Today, the muscle behind the Internet is found in datacenters. Each datacenter contains tens of thousands of compute nodes networked together. Like the internet, datacenter networks use statistical multiplexing. In a statistically multiplexed network, packets share network resources in a "first come, first served" way. A packet arriving at a network switch is either forwarded immediately, or forced to wait until the link is free. This makes it hard to determine exactly how long the packet will take to cross the network. In other words, statistically multiplexed networks do not provide latency determinism.
QJump is a simple approach that improves latency determinism in datacenter networks. It works by employing two techniques:
Imagine that the datacenter network is a big funnel. At the bottom of the funnel is a single host, waiting to receive traffic. At the top of the funnel is every other host in the datacenter, trying to send traffic to the host at the bottom (i.e., the worst case). If we let all of the hosts at the top send at full rate into our funnel, it fills up, overflows and drops packets. Instead, we limit the hosts at the top, so that they can fill up, but never overflow the funnel.
The rate that we can drain the funnel is limited by the connection at the bottom. For example, assume that the connection at the bottom is 10 Gb/s. If we want to make sure that the funnel never overflows, it is clear that we cannot put more than 10 Gb/s in at the top. For (e.g.) 10 hosts at the top, this is easy to do if we rate-limit all 10 hosts to 1 Gb/s. Since the funnel can never overflow, queues can never build up indefinitely, and the latency in the network can be guaranteed. This simple calculation is the basis for QJump. In practice, matters are a bit more involved, but we leave those details to the papers.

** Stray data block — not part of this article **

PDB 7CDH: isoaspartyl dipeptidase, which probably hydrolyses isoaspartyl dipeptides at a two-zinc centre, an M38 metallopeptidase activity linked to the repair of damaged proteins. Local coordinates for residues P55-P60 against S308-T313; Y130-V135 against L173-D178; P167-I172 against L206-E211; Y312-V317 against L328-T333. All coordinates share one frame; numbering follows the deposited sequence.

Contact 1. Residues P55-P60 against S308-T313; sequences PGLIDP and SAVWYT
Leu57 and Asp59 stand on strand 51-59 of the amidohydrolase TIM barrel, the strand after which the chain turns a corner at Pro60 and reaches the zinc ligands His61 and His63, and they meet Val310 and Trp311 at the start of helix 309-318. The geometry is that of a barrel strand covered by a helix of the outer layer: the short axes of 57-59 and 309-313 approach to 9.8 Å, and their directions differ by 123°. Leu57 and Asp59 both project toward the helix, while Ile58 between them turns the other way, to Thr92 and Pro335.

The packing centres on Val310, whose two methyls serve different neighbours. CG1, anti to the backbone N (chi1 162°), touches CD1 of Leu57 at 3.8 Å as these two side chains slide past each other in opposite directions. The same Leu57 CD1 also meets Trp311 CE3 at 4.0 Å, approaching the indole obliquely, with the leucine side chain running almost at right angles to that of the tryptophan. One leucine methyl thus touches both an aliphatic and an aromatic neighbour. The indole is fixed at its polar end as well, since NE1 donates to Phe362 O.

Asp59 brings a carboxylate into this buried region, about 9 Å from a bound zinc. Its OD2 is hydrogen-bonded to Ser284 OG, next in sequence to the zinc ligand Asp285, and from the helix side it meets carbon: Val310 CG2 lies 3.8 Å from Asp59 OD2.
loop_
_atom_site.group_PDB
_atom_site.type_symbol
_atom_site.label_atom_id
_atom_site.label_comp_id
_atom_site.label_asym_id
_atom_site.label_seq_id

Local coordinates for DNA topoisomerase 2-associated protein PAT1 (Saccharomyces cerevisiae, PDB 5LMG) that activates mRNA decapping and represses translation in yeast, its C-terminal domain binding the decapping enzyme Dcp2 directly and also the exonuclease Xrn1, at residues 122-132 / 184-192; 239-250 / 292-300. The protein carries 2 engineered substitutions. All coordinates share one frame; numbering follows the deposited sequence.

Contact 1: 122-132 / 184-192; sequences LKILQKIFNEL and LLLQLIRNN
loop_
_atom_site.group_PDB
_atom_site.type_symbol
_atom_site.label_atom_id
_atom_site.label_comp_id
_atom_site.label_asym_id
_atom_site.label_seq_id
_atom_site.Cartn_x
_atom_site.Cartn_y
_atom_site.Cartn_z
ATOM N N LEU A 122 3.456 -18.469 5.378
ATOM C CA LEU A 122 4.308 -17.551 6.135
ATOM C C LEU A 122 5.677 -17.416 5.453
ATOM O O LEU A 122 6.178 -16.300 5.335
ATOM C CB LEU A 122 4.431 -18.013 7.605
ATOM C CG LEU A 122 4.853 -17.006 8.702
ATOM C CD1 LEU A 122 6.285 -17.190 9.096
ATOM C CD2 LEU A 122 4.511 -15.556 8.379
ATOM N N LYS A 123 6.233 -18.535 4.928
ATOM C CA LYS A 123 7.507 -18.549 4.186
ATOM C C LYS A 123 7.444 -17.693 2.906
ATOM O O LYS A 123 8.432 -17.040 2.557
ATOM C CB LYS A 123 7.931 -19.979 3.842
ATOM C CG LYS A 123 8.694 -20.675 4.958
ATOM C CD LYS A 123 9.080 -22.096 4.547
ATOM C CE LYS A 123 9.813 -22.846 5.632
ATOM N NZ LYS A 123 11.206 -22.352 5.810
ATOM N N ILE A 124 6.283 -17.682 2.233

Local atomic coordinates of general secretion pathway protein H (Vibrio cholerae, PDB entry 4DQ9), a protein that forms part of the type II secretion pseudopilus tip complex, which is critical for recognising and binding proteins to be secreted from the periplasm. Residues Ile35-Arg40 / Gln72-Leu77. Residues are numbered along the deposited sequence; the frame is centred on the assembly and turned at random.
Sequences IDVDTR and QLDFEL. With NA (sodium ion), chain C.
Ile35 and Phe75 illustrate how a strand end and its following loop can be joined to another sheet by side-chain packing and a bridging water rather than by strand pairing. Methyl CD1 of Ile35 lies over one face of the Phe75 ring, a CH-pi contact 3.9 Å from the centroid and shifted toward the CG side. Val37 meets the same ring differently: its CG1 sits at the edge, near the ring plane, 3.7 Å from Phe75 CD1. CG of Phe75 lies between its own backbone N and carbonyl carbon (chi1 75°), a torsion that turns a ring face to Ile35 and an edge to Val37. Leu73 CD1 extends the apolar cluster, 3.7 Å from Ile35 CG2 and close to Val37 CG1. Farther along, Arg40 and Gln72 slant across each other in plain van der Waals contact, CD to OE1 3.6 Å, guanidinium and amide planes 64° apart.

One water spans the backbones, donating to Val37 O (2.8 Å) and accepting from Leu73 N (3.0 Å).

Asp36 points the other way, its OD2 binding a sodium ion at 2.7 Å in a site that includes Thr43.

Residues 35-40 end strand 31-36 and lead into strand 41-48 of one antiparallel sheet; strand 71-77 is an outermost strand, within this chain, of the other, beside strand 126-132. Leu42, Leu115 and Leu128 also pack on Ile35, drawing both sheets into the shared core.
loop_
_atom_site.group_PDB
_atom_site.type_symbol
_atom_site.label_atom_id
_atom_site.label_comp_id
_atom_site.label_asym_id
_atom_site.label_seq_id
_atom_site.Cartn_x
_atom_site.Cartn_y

It's great to be able to guarantee latency in the network, but QJump's approach comes at the cost of throughput. If we apply the trick described above to a network with 1,000 machines, each host only gets 10 Mb/s of traffic (instead of 1Gb/s with 10 hosts). That's clearly not enough for many applications. But not every application needs guaranteed latency " in fact, many applications can get away with a statistical improvement in their latency variability (= their latency determinism). This is where QJump applies a second trick: using hardware enforced priorities to allow multiple "levels" to co-exist on the network. Each QJump level is assigned both a rate-limit and a hardware-enforced priority level. The rate-limits reduce the possibility of long queues happening in the network (in the extreme case, guaranteeing latency by bounding queue length). In other words the stricter the rate-limit, the better the latency determinism.
The QJump level with the highest priority is assigned the special rate-limit described above, granting guaranteed latency. The QJump level with the lowest priority is assigned an unlimited rate. This means that applications that need to utilize the fully available bandwidth can have it, though at the cost of still suffering from latency variations similar to a network without QJump. Between these extremes, we apply decreasingly severe rate-limits with decreasing priorities.
The reasoning behind this is simple. The guaranteed latency rate-limit described above assumes completely pessimistic conditions: it assumes that every host decides to send to the one host at the bottom of the funnel at the same time. This is pretty unrealistic, but it could happen. However, most of the time, this pessimistic condition does not happen, or at least does not get quite so bad. For example, if we assume that only half of the machines in the network send to the bottom of the funnel at a given time, then they can send at twice the rate and maintain the same latency. If this assumption breaks, they can still send at twice the rate, but the latency guarantee is violated. This is how QJump achieves a statistical improvement for applications that require more throughput.
For a more detailed and rigourous description of QJump, please see our publications page.